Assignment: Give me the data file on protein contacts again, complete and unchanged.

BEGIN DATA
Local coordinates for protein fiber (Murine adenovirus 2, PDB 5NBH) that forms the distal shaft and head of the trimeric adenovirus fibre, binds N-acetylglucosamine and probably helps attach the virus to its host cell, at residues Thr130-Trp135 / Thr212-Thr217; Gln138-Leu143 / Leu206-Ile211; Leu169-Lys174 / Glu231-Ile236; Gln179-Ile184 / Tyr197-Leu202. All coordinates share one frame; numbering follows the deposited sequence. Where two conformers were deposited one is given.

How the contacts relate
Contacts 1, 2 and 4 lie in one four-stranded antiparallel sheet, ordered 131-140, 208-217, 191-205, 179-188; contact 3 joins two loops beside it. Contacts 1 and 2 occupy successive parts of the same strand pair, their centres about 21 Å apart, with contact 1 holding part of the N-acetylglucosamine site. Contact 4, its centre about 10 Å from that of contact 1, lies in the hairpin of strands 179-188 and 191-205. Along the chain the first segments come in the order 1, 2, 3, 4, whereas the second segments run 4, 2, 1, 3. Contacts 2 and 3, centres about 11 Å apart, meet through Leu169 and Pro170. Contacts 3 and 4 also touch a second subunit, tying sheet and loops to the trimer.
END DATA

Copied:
Local coordinates for protein fiber (Murine adenovirus 2, PDB 5NBH) that forms the distal shaft and head of the trimeric adenovirus fibre, binds N-acetylglucosamine and probably helps attach the virus to its host cell, at residues Thr130-Trp135 / Thr212-Thr217; Gln138-Leu143 / Leu206-Ile211; Leu169-Lys174 / Glu231-Ile236; Gln179-Ile184 / Tyr197-Leu202. All coordinates share one frame; numbering follows the deposited sequence. Where two conformers were deposited one is given.

How the contacts relate
Contacts 1, 2 and 4 lie in one four-stranded antiparallel sheet, ordered 131-140, 208-217, 191-205, 179-188; contact 3 joins two loops beside it. Contacts 1 and 2 occupy successive parts of the same strand pair, their centres about 21 Å apart, with contact 1 holding part of the N-acetylglucosamine site. Contact 4, its centre about 10 Å from that of contact 1, lies in the hairpin of strands 179-188 and 191-205. Along the chain the first segments come in the order 1, 2, 3, 4, whereas the second segments run 4, 2, 1, 3. Contacts 2 and 3, centres about 11 Å apart, meet through Leu169 and Pro170. Contacts 3 and 4 also touch a second subunit, tying sheet and loops to the trimer.